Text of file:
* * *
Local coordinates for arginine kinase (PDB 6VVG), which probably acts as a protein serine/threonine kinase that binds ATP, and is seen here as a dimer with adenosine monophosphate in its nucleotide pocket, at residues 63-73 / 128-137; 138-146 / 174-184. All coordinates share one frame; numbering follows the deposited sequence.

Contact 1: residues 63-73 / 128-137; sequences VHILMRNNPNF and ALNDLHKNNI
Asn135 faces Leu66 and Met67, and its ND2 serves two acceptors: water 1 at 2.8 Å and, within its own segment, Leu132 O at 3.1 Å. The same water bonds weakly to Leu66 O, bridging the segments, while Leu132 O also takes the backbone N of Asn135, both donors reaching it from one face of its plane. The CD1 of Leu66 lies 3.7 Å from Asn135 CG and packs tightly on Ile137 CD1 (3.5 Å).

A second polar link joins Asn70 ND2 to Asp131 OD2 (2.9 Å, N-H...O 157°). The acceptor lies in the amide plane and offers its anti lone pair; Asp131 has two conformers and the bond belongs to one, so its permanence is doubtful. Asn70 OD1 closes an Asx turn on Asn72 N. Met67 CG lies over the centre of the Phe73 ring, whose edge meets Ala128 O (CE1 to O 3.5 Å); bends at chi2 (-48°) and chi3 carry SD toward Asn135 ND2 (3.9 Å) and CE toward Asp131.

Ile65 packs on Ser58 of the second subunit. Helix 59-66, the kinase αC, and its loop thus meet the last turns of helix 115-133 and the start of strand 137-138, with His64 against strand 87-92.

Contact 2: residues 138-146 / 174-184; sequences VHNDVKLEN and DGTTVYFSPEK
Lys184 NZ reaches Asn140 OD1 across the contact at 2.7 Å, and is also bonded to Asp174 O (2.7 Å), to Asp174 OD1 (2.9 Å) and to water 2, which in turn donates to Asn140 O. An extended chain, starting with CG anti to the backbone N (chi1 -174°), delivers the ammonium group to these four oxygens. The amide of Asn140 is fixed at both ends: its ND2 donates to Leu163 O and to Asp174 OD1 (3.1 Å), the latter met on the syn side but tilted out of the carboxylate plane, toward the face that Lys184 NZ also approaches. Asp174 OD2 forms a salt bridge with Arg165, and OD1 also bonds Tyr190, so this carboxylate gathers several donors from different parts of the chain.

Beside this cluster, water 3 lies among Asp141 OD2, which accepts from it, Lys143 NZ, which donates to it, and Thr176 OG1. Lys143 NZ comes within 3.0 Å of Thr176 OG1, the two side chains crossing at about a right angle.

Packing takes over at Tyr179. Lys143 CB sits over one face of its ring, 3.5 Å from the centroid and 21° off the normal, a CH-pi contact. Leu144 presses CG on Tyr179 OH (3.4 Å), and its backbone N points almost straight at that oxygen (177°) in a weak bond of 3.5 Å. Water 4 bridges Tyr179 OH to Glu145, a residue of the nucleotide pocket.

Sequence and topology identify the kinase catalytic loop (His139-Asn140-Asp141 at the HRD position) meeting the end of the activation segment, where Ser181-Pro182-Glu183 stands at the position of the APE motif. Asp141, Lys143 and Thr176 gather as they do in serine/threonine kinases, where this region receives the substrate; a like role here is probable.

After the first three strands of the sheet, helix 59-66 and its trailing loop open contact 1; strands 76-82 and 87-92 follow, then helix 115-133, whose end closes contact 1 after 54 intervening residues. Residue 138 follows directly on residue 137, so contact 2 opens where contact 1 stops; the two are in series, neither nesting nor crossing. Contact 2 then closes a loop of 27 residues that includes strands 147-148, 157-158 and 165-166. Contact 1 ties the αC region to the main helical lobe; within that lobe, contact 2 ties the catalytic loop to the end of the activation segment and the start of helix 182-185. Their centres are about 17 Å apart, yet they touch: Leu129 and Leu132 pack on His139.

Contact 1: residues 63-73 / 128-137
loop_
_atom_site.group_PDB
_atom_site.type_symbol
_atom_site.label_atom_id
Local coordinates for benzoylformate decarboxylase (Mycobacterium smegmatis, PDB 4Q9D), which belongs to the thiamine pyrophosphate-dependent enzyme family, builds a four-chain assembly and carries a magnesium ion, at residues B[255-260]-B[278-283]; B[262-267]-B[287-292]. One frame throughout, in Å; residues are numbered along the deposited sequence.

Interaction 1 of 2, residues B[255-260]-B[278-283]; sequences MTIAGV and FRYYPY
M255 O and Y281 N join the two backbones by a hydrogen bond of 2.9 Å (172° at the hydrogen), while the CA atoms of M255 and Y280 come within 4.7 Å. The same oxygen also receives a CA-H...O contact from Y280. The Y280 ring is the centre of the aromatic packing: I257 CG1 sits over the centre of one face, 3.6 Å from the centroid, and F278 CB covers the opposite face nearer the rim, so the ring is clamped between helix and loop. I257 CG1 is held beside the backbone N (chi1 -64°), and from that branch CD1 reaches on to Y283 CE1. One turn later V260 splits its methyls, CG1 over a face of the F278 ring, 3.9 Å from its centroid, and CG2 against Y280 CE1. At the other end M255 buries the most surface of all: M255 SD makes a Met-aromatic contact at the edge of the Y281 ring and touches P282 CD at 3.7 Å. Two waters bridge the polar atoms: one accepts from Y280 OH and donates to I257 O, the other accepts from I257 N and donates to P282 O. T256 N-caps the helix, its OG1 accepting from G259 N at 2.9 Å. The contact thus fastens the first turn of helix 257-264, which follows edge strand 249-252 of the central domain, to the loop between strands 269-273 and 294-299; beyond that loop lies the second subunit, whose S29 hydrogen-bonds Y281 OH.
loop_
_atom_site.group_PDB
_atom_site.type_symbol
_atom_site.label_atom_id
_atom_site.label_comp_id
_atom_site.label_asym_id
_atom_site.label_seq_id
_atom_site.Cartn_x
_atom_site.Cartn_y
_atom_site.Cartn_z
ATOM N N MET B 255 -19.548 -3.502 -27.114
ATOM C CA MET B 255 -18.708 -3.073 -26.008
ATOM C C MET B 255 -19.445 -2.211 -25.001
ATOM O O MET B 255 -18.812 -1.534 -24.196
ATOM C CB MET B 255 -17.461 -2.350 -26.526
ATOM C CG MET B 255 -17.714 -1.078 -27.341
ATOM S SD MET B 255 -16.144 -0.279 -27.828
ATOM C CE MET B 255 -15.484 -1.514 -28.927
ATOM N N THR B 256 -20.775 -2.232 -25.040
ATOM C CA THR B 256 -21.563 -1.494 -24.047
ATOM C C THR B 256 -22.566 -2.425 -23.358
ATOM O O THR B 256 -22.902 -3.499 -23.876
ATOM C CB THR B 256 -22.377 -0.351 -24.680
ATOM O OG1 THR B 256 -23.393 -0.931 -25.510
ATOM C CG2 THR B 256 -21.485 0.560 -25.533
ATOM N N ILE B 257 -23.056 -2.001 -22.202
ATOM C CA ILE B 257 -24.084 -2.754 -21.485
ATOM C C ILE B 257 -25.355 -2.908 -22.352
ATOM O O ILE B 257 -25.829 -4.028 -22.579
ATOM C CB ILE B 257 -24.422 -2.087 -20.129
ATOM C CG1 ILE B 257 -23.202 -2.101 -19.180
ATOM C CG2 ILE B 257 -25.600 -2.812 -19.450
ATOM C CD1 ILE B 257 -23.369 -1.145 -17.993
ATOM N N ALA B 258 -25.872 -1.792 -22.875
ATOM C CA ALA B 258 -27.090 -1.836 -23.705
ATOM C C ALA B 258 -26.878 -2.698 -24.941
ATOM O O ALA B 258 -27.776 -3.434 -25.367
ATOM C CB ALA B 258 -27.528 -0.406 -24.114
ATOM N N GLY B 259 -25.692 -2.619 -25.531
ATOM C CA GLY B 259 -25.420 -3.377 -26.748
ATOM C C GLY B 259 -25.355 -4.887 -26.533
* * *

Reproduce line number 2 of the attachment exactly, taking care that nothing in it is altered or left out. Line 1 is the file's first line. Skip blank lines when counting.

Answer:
Contact 1: residues 63-73 / 128-137; sequences VHILMRNNPNF and ALNDLHKNNI